LGC and SKI feud affecting VW

Two Korean Firms Are Feuding And It’s Affecting Volkswagen

Major automakers are striving to dominate the electric vehicles (EV) market and are investing billions of dollars on plants, technologies, and battery supplies in an urge to bridge the gap between demand and supply. However, the feud between the two South Korean electric battery supplier has disrupted the launches of EV’s by some of the world’s biggest carmakers.

What Happened?

In 2018, South Korea’s SK Innovation won a multi-billion dollar deal of supplying, German Automaker, Volkswagen (VW) with electric battery supplies, winning the bidding war against a local rival LG Chem (LGC) and it couldn’t handle the defeat.

To blowout the rival, LGC filed a lawsuit against SK Innovation accusing of misappropriating trade secrets. It didn’t stop here. Fast forward to today, both the companies have filed a lawsuit against each other for battery patent infringements. This has created chaos in the EV ecosystem.

“Whoever loses the fight would suffer a fatal blow, unless the two reach a settlement. This will also be a setback for automakers,” said Cho Jae-phil, a professor at Ulsan National Institute of Science and Technology.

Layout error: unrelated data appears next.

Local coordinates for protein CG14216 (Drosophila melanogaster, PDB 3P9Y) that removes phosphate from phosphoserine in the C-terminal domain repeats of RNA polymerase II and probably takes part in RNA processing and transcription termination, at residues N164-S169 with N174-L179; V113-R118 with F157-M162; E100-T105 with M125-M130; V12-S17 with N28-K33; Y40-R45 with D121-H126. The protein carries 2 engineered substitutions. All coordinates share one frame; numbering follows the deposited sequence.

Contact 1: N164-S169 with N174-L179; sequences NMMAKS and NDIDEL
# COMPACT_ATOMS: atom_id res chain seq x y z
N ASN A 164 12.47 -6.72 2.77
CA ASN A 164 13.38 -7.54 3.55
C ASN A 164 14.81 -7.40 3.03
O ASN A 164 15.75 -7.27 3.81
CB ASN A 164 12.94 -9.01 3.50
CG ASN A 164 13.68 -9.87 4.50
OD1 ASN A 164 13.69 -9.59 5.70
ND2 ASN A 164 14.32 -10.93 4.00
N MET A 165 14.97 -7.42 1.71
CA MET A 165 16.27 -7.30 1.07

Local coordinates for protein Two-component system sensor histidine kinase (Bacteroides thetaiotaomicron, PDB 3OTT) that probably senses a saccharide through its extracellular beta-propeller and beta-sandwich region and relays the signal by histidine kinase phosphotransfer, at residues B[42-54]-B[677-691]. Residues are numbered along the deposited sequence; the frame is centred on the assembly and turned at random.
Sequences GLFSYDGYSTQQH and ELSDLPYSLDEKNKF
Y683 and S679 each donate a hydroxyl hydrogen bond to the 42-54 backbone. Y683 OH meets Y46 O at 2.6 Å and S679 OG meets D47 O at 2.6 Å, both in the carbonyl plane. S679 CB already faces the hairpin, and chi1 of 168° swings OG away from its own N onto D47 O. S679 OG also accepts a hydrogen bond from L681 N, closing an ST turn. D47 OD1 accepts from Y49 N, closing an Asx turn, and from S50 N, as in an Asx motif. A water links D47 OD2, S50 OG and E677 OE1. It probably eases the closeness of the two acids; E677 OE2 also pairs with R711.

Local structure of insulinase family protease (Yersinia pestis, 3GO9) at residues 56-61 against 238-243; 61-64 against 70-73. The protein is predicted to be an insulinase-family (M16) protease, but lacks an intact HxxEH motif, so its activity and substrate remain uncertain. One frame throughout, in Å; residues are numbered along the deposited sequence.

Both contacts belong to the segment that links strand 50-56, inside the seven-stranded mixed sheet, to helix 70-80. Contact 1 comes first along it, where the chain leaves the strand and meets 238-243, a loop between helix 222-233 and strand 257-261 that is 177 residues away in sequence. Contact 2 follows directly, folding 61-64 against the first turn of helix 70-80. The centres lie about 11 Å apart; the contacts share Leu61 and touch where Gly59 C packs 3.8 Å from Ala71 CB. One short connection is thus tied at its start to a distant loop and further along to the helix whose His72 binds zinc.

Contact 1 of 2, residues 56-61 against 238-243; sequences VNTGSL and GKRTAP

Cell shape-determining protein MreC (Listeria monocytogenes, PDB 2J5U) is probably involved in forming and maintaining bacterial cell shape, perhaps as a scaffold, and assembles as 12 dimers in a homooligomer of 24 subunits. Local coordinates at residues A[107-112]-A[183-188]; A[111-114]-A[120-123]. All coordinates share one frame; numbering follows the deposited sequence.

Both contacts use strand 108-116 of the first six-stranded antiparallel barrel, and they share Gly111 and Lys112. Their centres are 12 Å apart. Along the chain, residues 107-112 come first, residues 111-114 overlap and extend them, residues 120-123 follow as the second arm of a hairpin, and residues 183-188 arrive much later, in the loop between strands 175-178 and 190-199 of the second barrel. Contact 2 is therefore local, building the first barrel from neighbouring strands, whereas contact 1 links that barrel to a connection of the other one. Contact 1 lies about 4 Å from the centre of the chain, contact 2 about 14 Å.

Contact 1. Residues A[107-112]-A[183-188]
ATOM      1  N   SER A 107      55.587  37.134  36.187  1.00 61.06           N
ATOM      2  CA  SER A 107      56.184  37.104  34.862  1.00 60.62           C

According to Reuters, VW has stated that there won’t be enough batteries for all of its EV because of manufacturers such as China’s CATL and LGC who don’t have enough skilled workers to ramp out the supplies quickly.

In one of the court filings reviewed by Reuters, LGC said that SKI has poached its employees and used their information to work on VW’s MEB electric architecture and has only won the contract because it stole trade secrets.

While SKI denied all the allegations saying that we sign agreements with the employees to not share any information from former workplaces. “We value intellectual property,” said a SKI spokesman.

LGC has asked the US International Trade Commission (ITC) to block SKI batteries and components from entering the country. SKI has already pumped in $1.7 billion to build a factory in Commerce, Georgia. If the decision goes in the favor of LGC, it would jeopardize SKI’s plan to supply VW. The factory production is scheduled to start in 2022.

It doesn’t matter who wins the battery infringement patent case, both the companies will lose the capabilities to market the `products using the patents in the country.

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